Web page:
HPV vaccine

Vaccine - HPV; Immunization - HPV; Gardasil; Cervarix; HPV2; HPV4; Vaccine to prevent cervical cancer; Genital warts - HPV vaccine; Cervical dysplasia - HPV vaccine; Cervical cancer - HPV vaccine; Cancer of the cervix - HPV vaccine; Abnormal Pap smear - HPV vaccine; Vaccination - HPV vaccine

The human papillomavirus (HPV) vaccine protects against infection by certain strains of HPV. Human papillomaviruscan cause cervical cancer and genital warts.

HPV has also been linked to other kinds of cancers, including vaginal, vulvar, penile, anal, mouth and throat cancers.

HPV is a common virus that is spread through sexual contact. There are several types of HPV. Many of the types do not cause problems. Some types of HPV can lead to:

  • Cervical, vaginal, and vulvar cancer
  • Genital warts
  • Cancer of the penis
  • Cancer of the anus
  • Warts in the throat
  • Cancers of the mouth, tongue, and throat

Three vaccines are approved:

  • HPV2 (Cervarix)
  • HPV4 (Gardasil)
  • HPV9 (Gardasil 9)

Both vaccines protect against the two types of HPV that cause most cases of cervical cancer. Other, less common types of HPV can also cause cervical cancer.

HPV4 (Gardasil) also protects against two other types of HPV that cause most cases of genital warts in women and men.

These vaccines do not treat cervical cancer.

WHO SHOULD GET THIS VACCINE

HPV4 (Gardasil) is approved for:

  • Females ages 9 to 26 to protect against cervical cancer and to prevent genital warts
  • Males ages 9 to 26 to prevent genital warts

HPV2 (Cervarix) is approved for:

  • Females ages 10 to 26 to help protect against cervical cancer

Girls ages 11 and 12 should receive the HPV vaccine series:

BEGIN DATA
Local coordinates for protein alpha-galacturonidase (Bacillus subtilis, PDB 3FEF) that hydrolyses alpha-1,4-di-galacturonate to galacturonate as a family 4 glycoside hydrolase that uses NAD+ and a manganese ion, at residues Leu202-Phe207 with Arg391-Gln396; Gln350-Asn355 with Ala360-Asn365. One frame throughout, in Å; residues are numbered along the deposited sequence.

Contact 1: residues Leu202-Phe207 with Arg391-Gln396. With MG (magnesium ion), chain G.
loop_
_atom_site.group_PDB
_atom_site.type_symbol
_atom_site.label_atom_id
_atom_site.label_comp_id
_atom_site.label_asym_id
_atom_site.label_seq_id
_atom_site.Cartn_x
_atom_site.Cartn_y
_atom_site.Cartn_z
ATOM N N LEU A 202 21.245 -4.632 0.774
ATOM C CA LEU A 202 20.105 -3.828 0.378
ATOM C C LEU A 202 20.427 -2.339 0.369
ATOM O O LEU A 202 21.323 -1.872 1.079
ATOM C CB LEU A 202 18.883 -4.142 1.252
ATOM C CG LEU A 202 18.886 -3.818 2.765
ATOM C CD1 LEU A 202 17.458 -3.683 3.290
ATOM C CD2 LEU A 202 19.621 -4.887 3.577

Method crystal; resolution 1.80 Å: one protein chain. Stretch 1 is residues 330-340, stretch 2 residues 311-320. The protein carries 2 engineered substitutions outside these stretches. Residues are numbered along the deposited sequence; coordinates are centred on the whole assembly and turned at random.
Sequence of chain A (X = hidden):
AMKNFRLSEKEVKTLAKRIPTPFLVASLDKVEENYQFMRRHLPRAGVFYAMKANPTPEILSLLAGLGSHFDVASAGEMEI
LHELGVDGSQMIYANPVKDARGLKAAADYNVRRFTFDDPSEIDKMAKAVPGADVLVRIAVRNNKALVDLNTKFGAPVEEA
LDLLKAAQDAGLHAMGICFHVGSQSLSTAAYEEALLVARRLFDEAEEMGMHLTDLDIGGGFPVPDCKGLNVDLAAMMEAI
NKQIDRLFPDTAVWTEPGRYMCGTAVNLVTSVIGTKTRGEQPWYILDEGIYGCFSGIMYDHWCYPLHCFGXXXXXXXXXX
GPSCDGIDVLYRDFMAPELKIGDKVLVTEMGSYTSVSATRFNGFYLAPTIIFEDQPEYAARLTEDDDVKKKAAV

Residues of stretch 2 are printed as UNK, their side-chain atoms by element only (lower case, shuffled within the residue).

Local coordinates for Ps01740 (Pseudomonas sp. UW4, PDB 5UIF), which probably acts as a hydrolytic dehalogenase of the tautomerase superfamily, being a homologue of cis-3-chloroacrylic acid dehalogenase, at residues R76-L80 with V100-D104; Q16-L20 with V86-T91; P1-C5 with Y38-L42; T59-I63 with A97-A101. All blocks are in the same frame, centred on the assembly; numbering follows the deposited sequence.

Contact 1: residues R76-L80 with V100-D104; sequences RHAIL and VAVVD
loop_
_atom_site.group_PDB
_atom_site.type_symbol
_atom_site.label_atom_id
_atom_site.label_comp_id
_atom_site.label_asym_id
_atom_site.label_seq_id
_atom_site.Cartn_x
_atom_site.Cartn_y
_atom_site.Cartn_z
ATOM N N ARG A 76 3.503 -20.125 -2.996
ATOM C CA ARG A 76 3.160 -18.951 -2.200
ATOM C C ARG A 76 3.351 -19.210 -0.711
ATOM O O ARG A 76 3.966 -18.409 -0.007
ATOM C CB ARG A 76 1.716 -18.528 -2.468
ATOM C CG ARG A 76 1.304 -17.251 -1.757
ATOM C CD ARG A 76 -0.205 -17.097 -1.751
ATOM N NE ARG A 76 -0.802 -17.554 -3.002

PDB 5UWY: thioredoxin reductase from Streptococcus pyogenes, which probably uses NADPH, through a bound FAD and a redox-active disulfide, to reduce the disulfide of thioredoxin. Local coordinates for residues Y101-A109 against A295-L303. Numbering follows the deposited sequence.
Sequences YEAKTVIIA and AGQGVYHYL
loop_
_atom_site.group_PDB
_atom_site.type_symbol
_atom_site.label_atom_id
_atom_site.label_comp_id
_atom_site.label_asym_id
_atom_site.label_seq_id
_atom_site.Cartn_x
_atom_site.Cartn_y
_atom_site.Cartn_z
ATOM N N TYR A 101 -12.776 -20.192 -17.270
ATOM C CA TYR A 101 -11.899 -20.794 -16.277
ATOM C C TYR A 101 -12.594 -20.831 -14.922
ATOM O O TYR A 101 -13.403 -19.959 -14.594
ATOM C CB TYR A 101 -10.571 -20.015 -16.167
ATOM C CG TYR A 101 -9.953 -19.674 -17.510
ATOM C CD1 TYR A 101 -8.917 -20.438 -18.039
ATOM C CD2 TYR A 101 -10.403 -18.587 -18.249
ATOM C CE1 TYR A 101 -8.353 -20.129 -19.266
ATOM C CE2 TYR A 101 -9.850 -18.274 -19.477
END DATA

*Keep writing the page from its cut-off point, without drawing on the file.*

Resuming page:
• The vaccine is given in 3 shots over a 6-month period. The 2nd and 3rd shots are given 2 and 6 months after the first shot.
  • One brand of vaccine can be substituted for another in the 3-dose series. The HPV vaccine can be given at the same time as other vaccines.
  • Girls as young as age 9 can receive the vaccine if their health care provider recommends it.

Girls and women ages 13 to 26:

  • Those who have not received the HPV vaccine in the past should get a series of 3 shots.
  • Those who have not completed the full vaccine series should catch up on missed shots.

Boys ages 11 to 12 should receive the HPV4 (Gardasil) vaccine series:

  • To reduce the chance of becoming infected with genital and anal warts. The vaccine also reduces the risk for cancer of the penis and anus.
  • The vaccine is given in 3 shots over a 6-month period. The 2nd and 3rd shots are given 2 and 6 months after the first shot.
  • Boys as young as age 9 can receive the vaccine if their provider recommends it.

Boys and men ages 13 to 21:

  • Those who have not received the vaccine in the past should get a series of 3 shots.
  • Those who have not completed the full vaccine series should catch up on missed shots.

Men ages 22 to 26:

  • Those who have not received the vaccine in the past may still get the series of 3 shots. Talk to your provider.
  • Those who have not finished the full vaccine series may catch up on missed shots. Talk to your provider.
  • You should get the vaccine if you have sex with men.
  • You should get the vaccine if your immune system is weak due to HIV, other conditions, or medicine.

Pregnant women should not receive this vaccine. However, there have been no problems found in women who received the vaccine during pregnancy, before they knew they were pregnant.

SIDE EFFECTS

The most common side effects are fainting, dizziness, nausea, headache, and skin reactions at the site where the shot was given.

WHAT ELSE TO THINK ABOUT

The HPV vaccine does not protect against all types of HPV that can lead to cervical cancer. Girls and women should still receive regular screening (Pap test) to look for precancerous changes and early signs of cervical cancer.

The HPV vaccine does not protect against other infections that can be spread during sexual contact.

Talk to your provider if:

  • You are not sure whether you or your child should receive the HPV vaccine
  • You or your child develops complications or severe symptoms after getting an HPV vaccine
  • You have other questions or concerns about the HPV vaccine.

Information